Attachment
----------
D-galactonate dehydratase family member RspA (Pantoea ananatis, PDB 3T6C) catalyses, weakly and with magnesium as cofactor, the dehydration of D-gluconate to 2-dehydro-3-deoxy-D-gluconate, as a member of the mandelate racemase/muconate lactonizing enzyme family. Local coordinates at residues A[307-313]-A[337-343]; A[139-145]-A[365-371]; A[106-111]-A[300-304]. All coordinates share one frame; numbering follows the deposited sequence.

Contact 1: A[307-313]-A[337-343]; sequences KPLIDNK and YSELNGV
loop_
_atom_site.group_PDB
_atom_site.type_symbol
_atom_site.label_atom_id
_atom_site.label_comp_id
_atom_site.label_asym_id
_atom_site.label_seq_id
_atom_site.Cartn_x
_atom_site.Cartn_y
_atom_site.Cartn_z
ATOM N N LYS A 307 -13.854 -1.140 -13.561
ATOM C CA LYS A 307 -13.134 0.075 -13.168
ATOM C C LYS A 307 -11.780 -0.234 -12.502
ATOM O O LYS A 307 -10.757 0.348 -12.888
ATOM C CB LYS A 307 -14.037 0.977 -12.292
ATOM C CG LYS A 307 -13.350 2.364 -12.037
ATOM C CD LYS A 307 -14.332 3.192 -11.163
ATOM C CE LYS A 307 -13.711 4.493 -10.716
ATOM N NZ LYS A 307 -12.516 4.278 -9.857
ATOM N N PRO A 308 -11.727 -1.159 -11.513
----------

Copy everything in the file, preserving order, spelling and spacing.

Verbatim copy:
D-galactonate dehydratase family member RspA (Pantoea ananatis, PDB 3T6C) catalyses, weakly and with magnesium as cofactor, the dehydration of D-gluconate to 2-dehydro-3-deoxy-D-gluconate, as a member of the mandelate racemase/muconate lactonizing enzyme family. Local coordinates at residues A[307-313]-A[337-343]; A[139-145]-A[365-371]; A[106-111]-A[300-304]. All coordinates share one frame; numbering follows the deposited sequence.

Contact 1: A[307-313]-A[337-343]; sequences KPLIDNK and YSELNGV
loop_
_atom_site.group_PDB
_atom_site.type_symbol
_atom_site.label_atom_id
_atom_site.label_comp_id
_atom_site.label_asym_id
_atom_site.label_seq_id
_atom_site.Cartn_x
_atom_site.Cartn_y
_atom_site.Cartn_z
ATOM N N LYS A 307 -13.854 -1.140 -13.561
ATOM C CA LYS A 307 -13.134 0.075 -13.168
ATOM C C LYS A 307 -11.780 -0.234 -12.502
ATOM O O LYS A 307 -10.757 0.348 -12.888
ATOM C CB LYS A 307 -14.037 0.977 -12.292
ATOM C CG LYS A 307 -13.350 2.364 -12.037
ATOM C CD LYS A 307 -14.332 3.192 -11.163
ATOM C CE LYS A 307 -13.711 4.493 -10.716
ATOM N NZ LYS A 307 -12.516 4.278 -9.857
ATOM N N PRO A 308 -11.727 -1.159 -11.513